Dear Skinny Mama,

My baby is at least six months older than yours. I couldn’t help but notice you in the checkout line last week– your cart full of t.v. dinners and soda and a dozen gooey donuts I could smell from ten feet away. The infant tucked cozily in your car seat was tiny and absolutely adorable, and so was your waist. Tiny, I mean. You couldn’t have been more than two months postpartum, but that belly had no sign it was ever big enough to carry anything close to the size of a baby.

Me, on the other hand, my cart was full of vegetables, fruit and meat– the same diet I’ve eaten for over three years. Not a scrap of pastry or sugar or caffeine or processed food. My baby sat up in my cart, her eyes shining when she waved to every passerby. And my waist? I’ve worked nine hard months to get back to the size I am now, and I still couldn’t fit in your shorts if you paid me a million dollars.

To get down to your waist size, Skinny Mama, that’s a goal I’ve strived for and sacrificed for and starved for longer than I care to admit. I’ve cried over the unfairness of people like you, who have bodies that work and thyroids and metabolisms that make tiny figures that fit in single-digit sizes. And you’re not the only one I know. I see you everywhere. At the pool. In the library. At the gas station, the children’s museum, the doctor’s office, family gatherings. Everywhere I go, I know sweet mommies like you, toting their babies around in their skinny jeans and XS tops. And I get knocked down by Jealousy and Failure, and the ever-nagging voice of Comparison makes me feel inferior.

This gal can only take so much of it before it starts killing me. Killing my joy. Stealing my drive. Robbing me of the privilege of being myself, living in this body. Because, you see, Comparison is a liar. It whispers to me that if I looked like you, I would be happier. If I were a Skinny Mama, I would feel different. I would be more attractive. I would like my clothes more. I would be sexier, more content, and a better mother. I would be full of joy.

I call BS.

This body I’ve been given, the one that can only function on clean food? It can work from sunup to sundown cleaning stalls and riding horses and sorting through a mess of financial figures to satisfy a bookkeeping client. It can give life to three fantastic little humans, and then keep up with their messes and their owies and their baths and haircuts and appetites. It can manage a house, a family and two businesses and still have the energy to invest in others. It completely excels at marriage, and loving that man who is wild about it. It is creative and nurturing and absolutely sexy.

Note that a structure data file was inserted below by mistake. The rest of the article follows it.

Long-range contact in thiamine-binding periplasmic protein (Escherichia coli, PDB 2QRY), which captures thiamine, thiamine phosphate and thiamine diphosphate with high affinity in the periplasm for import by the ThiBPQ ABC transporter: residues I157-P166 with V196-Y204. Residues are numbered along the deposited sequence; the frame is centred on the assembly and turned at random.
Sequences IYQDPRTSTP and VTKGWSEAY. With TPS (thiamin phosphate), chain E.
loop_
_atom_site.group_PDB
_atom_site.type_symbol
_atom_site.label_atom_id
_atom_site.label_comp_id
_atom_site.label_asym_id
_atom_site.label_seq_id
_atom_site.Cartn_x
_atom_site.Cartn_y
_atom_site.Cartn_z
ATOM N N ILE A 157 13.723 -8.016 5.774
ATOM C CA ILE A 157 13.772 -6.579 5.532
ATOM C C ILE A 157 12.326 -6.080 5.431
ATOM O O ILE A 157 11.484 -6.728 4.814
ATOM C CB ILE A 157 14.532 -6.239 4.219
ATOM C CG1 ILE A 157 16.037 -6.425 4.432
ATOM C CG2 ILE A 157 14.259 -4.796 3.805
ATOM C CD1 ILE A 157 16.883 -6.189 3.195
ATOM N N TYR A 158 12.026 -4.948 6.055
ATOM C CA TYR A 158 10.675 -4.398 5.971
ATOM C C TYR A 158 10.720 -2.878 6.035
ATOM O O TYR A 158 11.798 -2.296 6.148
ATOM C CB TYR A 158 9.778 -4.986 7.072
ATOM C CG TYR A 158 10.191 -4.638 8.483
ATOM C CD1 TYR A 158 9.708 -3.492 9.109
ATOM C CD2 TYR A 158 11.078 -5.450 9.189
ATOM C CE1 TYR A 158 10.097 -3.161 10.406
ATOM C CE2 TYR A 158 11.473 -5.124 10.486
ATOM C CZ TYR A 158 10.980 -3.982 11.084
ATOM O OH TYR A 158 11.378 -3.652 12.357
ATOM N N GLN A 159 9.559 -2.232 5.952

And I refuse to treat it like a traitor by agreeing with Comparison.

I’m sure I’ll see you again today, my skinny friend. An errand to town pretty much guarantees I’ll meet a Skinny Mama. I plan to smile at you with completely honest joy. I may even compliment those cute shorts on that tiny waist. I hope you never fall in the trap that Comparison sets by wishing you looked like me, or by thinking anything in your life would improve if you had my hips or my bust or my hair. It’s not worth it. Believing the lies. Sizing yourself up against me. Trust me — I’ve tried it.

Because, the real struggle is for JOY. Comparison steals Joy. So does Failure and Jealousy. But, dear Skinny Mama, I’ll tell you the best news you’ve ever heard: joy doesn’t come from a clothing size or a bank account or a marital status or a baby of your own, or anything else in this whole world.

Joy comes from Jesus.

I choose Jesus.

Comparison, is plumb out of luck.

So God Made a Mother book by Leslie Means

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Avery Jennings

Avery Jennings is a cowboy's wife, mom of three and writer at heart. Besides investing in her man and her three favorite little people, she spends her time helping operate their performance horse business, running her bookkeeping business, and writing in the wee hours. Avery wrote and published fiction novels as a teen, but can only find time for shorter articles about real life now. She loves to create and relate, and is especially fond of Jesus. 

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